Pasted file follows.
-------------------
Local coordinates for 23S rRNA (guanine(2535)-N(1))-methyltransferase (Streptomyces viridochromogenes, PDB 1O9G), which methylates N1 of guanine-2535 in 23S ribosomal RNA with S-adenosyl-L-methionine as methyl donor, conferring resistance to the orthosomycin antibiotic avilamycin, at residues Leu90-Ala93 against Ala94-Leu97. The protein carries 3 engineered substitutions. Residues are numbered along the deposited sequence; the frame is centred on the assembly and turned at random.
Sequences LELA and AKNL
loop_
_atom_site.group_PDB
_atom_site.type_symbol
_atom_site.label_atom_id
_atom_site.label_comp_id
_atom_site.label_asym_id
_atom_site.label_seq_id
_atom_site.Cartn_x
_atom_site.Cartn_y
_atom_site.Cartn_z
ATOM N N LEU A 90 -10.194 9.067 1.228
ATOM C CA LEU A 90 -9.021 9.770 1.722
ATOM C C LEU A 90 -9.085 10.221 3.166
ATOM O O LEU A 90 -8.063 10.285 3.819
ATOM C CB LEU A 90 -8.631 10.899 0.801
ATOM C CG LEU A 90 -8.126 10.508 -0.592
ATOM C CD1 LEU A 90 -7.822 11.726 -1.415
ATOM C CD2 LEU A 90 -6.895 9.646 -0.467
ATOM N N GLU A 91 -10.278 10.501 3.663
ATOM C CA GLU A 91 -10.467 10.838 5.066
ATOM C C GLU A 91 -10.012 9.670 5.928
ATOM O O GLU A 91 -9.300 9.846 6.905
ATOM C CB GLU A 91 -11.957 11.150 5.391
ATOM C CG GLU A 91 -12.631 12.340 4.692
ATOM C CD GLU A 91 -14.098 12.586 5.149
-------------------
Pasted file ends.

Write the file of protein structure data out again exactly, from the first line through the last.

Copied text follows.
Local coordinates for 23S rRNA (guanine(2535)-N(1))-methyltransferase (Streptomyces viridochromogenes, PDB 1O9G), which methylates N1 of guanine-2535 in 23S ribosomal RNA with S-adenosyl-L-methionine as methyl donor, conferring resistance to the orthosomycin antibiotic avilamycin, at residues Leu90-Ala93 against Ala94-Leu97. The protein carries 3 engineered substitutions. Residues are numbered along the deposited sequence; the frame is centred on the assembly and turned at random.
Sequences LELA and AKNL
loop_
_atom_site.group_PDB
_atom_site.type_symbol
_atom_site.label_atom_id
_atom_site.label_comp_id
_atom_site.label_asym_id
_atom_site.label_seq_id
_atom_site.Cartn_x
_atom_site.Cartn_y
_atom_site.Cartn_z
ATOM N N LEU A 90 -10.194 9.067 1.228
ATOM C CA LEU A 90 -9.021 9.770 1.722
ATOM C C LEU A 90 -9.085 10.221 3.166
ATOM O O LEU A 90 -8.063 10.285 3.819
ATOM C CB LEU A 90 -8.631 10.899 0.801
ATOM C CG LEU A 90 -8.126 10.508 -0.592
ATOM C CD1 LEU A 90 -7.822 11.726 -1.415
ATOM C CD2 LEU A 90 -6.895 9.646 -0.467
ATOM N N GLU A 91 -10.278 10.501 3.663
ATOM C CA GLU A 91 -10.467 10.838 5.066
ATOM C C GLU A 91 -10.012 9.670 5.928
ATOM O O GLU A 91 -9.300 9.846 6.905
ATOM C CB GLU A 91 -11.957 11.150 5.391
ATOM C CG GLU A 91 -12.631 12.340 4.692
ATOM C CD GLU A 91 -14.098 12.586 5.149